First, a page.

Ambiguities in the Act

Section 4 of the Act, provides immunity from prosecution to “any” individual for anything done or intended to be done in good faith under this act. Here ‘any’ has not been defined and it is not clear as to ‘who?’ will get immunity for ‘what?’ considering that the provision is very broadly worded and can be interpreted very widely.  

How does the Act (and COVID) affect an individual's rights?

Right to Privacy u/Art 21

The Epidemic Diseases Act, 1897 in India requires medical practitioners to notify the Health Officers of any person with infectious disease. Now while this may seem like a prima facie violation of an individual's fundamental right to privacy, it is not. However when we consider this in the light of the publication of quarantine lists we realise that there is a problem. This is because publication of quarantine lists makes public a lot of personal information. This is clearly in breach of a reasonable expectation of privacy. Now for this interference with an individual's right to privacy to be legitimate. In the case of Justice K. S. Puttaswamy v UOI it was held that a 3 part test would be used to examine if the interference is justified: first, whether the action is sanctioned by law; second, whether the action is aimed at achieving a legitimate aim; and third, whether the action is necessary and proportionate for the achievement of that aim.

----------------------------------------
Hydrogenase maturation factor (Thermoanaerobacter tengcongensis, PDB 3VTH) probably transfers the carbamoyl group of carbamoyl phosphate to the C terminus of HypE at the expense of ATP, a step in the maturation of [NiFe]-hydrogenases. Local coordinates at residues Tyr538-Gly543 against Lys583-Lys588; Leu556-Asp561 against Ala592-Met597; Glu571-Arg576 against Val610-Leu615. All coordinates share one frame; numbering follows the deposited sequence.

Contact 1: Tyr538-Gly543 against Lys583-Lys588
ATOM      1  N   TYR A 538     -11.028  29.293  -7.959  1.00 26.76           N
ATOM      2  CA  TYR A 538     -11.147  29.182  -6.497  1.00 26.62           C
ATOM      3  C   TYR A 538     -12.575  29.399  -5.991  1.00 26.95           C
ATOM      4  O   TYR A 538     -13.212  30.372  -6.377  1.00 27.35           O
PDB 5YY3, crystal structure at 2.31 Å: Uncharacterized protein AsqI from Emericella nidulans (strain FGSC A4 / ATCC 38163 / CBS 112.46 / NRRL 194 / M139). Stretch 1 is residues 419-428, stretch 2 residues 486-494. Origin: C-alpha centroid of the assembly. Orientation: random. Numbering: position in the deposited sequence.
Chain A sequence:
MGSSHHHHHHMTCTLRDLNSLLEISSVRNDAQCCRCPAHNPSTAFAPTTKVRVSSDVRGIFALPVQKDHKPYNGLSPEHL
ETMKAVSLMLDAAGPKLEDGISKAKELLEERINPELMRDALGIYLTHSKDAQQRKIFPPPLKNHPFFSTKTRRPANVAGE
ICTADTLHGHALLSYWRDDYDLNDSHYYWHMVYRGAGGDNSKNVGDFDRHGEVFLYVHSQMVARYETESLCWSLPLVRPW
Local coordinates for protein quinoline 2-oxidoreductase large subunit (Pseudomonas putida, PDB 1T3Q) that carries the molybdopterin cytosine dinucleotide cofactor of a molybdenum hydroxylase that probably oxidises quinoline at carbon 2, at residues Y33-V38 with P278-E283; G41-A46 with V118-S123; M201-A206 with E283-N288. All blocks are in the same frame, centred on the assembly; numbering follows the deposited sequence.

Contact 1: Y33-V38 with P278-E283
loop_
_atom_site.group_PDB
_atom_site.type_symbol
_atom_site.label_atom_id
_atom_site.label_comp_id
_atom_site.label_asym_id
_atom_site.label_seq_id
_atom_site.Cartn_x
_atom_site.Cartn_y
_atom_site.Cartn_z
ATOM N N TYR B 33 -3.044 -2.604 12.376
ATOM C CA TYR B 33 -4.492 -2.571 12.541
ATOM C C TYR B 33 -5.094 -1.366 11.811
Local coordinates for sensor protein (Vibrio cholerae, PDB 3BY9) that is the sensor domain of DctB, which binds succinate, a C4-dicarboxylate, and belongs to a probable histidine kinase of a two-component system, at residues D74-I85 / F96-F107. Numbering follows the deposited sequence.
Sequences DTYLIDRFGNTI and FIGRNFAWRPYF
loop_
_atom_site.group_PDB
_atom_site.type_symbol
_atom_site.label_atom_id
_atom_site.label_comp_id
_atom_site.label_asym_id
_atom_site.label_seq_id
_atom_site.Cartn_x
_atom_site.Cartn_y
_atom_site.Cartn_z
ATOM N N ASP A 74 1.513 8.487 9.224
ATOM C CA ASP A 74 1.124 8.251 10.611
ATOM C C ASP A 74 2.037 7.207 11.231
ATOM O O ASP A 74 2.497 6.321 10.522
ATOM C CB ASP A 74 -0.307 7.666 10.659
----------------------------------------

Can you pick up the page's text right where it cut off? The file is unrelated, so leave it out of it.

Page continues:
The publication of the lists is clearly in breach of the first condition because there is no express provision of law that allows for this. Even if we argue that the respective state governments used their powers u/s 2(1), they would still need to establish this was necessary